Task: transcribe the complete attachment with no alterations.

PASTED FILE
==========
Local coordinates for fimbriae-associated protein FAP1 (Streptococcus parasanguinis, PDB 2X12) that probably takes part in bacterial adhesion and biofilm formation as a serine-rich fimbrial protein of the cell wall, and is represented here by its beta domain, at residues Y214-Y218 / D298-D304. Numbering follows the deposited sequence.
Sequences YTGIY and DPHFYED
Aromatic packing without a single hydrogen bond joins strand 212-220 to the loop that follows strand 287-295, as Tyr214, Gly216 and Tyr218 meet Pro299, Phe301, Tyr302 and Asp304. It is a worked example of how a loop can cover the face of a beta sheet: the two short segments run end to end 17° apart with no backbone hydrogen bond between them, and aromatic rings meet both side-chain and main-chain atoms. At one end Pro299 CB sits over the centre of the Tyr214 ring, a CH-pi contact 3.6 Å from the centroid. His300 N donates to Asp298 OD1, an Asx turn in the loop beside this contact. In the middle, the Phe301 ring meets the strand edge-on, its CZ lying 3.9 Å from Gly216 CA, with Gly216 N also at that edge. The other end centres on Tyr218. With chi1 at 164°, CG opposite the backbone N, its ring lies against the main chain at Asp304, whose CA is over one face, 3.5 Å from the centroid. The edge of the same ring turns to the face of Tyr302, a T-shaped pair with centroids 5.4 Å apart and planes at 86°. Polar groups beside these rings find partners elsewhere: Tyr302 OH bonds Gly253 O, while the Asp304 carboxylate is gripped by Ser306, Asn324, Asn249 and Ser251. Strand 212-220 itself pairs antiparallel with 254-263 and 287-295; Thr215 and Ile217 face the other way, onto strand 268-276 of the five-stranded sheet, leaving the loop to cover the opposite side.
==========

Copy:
Local coordinates for fimbriae-associated protein FAP1 (Streptococcus parasanguinis, PDB 2X12) that probably takes part in bacterial adhesion and biofilm formation as a serine-rich fimbrial protein of the cell wall, and is represented here by its beta domain, at residues Y214-Y218 / D298-D304. Numbering follows the deposited sequence.
Sequences YTGIY and DPHFYED
Aromatic packing without a single hydrogen bond joins strand 212-220 to the loop that follows strand 287-295, as Tyr214, Gly216 and Tyr218 meet Pro299, Phe301, Tyr302 and Asp304. It is a worked example of how a loop can cover the face of a beta sheet: the two short segments run end to end 17° apart with no backbone hydrogen bond between them, and aromatic rings meet both side-chain and main-chain atoms. At one end Pro299 CB sits over the centre of the Tyr214 ring, a CH-pi contact 3.6 Å from the centroid. His300 N donates to Asp298 OD1, an Asx turn in the loop beside this contact. In the middle, the Phe301 ring meets the strand edge-on, its CZ lying 3.9 Å from Gly216 CA, with Gly216 N also at that edge. The other end centres on Tyr218. With chi1 at 164°, CG opposite the backbone N, its ring lies against the main chain at Asp304, whose CA is over one face, 3.5 Å from the centroid. The edge of the same ring turns to the face of Tyr302, a T-shaped pair with centroids 5.4 Å apart and planes at 86°. Polar groups beside these rings find partners elsewhere: Tyr302 OH bonds Gly253 O, while the Asp304 carboxylate is gripped by Ser306, Asn324, Asn249 and Ser251. Strand 212-220 itself pairs antiparallel with 254-263 and 287-295; Thr215 and Ile217 face the other way, onto strand 268-276 of the five-stranded sheet, leaving the loop to cover the opposite side.